Published: 11th January 2021
DOI: 10.4204/EPTCS.331
ISSN: 2075-2180


Proceedings 6th International Workshop on
Symbolic-Numeric methods for Reasoning about CPS and IoT
online, 31 August 2020

Edited by: Thao Dang and Stefan Ratschan

Thao Dang and Stefan Ratschan
Invited Tutorial: Solving non-linear arithmetic with SAT modulo theories and abstraction
Alberto Griggio
Invited Industrial Talk: Optimization problems in the power market - to verify or not to verify
Hermann Schichl
Interval centred form for proving stability of non-linear discrete-time systems
Auguste Bourgois and Luc Jaulin
Verification and Reachability Analysis of Fractional-Order Differential Equations Using Interval Analysis
Andreas Rauh and Julia Kersten
Analysis of E-commerce Ranking Signals via Signal Temporal Logic
Tommaso Dreossi, Giorgio Ballardin, Parth Gupta, Jan Bakus, Yu-Hsiang Lin and Vamsi Salaka
Enclosing the Sliding Surfaces of a Controlled Swing
Luc Jaulin and Benoît Desrochers


Welcome to the proceedings of the 6th International Workshop on Symbolic-Numeric Methods for Reasoning about CPS and IoT (SNR 2020). The workshop was planned to take place in Vienna, Austria as a satellite event of QONFEST'20. Due to the COVID-19 pandemic, the whole event took place online.

SNR focuses on the combination of symbolic and numeric methods for reasoning about Cyber-Physical Systems and the Internet of Things to facilitate model identification, specification, verification, and control synthesis for these systems. The synergy between symbolic and numerical approaches is fruitful thanks to their complementarity:

The workshop program consisted of an invited industrial talk by Hermann Schichl (DAGOPT and University of Vienna), an invited tutorial by Alberto Griggio (Fondazione Bruno Kessler), four contributed talks, and five talks that the program chairs solicited from additional speakers.

The proceedings contain three papers underlying contributed talks, and one paper that extends the work presented in a solicited talk. All papers were reviewed by the program committee that consisted of the following members:

Thao Dang (co-chair, Verimag/CNRS, France)
Stefan Ratschan (co-chair, Academy of Sciences of the Czech Republic)
Naijun Zhan (Institute of Software, Chinese Academy of Sciences)
Sergiy Bogomolov (Newcastle University, United Kingdom)
Taylor T. Johnson (Vanderbilt University, U.S.A.)
Martin Fränzle (Carl von Ossietzky Universität Oldenburg, Germany)
Indranil Saha (Indian Institute of Technology Kanpur)
Milan Češka (Brno University of Technology, Czech Republic)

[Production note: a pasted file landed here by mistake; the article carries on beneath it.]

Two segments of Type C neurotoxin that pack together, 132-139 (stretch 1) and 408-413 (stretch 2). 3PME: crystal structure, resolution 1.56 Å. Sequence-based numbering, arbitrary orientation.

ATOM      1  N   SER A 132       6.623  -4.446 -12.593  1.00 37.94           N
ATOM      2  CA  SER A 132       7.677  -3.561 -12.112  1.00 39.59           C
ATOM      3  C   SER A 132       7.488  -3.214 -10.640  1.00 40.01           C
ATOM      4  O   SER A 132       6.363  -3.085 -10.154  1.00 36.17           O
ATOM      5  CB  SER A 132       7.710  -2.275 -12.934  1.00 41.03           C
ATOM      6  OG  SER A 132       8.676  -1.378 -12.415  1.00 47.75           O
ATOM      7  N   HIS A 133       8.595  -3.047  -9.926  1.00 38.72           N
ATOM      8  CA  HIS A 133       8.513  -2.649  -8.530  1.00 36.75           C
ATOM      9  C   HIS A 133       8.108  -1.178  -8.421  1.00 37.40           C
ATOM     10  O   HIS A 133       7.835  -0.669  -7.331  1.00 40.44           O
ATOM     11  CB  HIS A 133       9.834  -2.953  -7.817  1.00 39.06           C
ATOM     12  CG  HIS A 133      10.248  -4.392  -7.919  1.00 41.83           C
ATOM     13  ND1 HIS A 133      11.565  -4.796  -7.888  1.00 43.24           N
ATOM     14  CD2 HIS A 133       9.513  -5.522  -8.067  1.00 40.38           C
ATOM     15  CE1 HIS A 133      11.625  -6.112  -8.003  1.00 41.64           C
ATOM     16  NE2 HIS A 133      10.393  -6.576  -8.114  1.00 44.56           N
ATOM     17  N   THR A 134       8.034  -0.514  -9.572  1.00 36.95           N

Goran Frehse (ENSTA Paris, France)
Sofie Haesaert (Eindhoven University of Technology, The Netherlands)
Jens Oehlerking (Robert Bosch GmbH, Germany)
Erika Ábrahám (RWTH Aachen University, Germany)

The organization of SNR 2020 would not have been possible without the combined efforts of many individuals who contributed their share under the difficult circumstances of the COVID-19 pandemic. Especially, we thank the workshop speakers and authors for presenting their research at SNR and the participants for contributing in the discussions. We are grateful to the QONFEST organizers for making the online event run smoothly. Finally, we thank the PC members for their work in ensuring the quality of the contributions, and the SNR Steering Committee: Erika Ábrahám, Sergiy Bogomolov, Martin Fränzle, Taylor T. Johnson and Ashish Tiwari for their advice and support.

We also refer to readers to the proceedings of the previous edition of the workshop, SNR 2019.

Solving non-linear arithmetic with SAT modulo theories and abstraction

Alberto Griggio (Fondazione Bruno Kessler)

This tutorial will provide an introduction to SAT and SAT modulo theories solving techniques and their applications to deciding the satisfiability of formulae involving non-linear arithmetic. We will discuss how we can leverage the power of the symbolic search engines combined with abstraction and refinement to develop a simple, yet effective procedure for non-linear polynomial constraints over the reals. We will then show how the procedure naturally extends to handle also integer constraints and some common transcendental functions, and how it can be easily integrated into state-of-the-art symbolic verification engines for infinite-state transition systems.

Optimization problems in the power market - to verify or not to verify

Hermann Schichl (DAGOPT, University of Vienna)

Energy production is a surprisingly complex problem with conflicting modeling paradigms. On the one hand, electricity is not storable, so the power network must be balanced at all times, on the other hand there are several technologies available to store energy - from small scale systems like batteries to huge pump storage water plants. The various primary energy sources like wind, sunlight, oil, coal, lignite, and water combined together with various legal regulations lead to unusual constraints and very complex non-linear optimization problems. Is it worthwhile to apply algorithms based on verified computing techniques like interval analysis, or are purely numerical heuristic approaches preferable?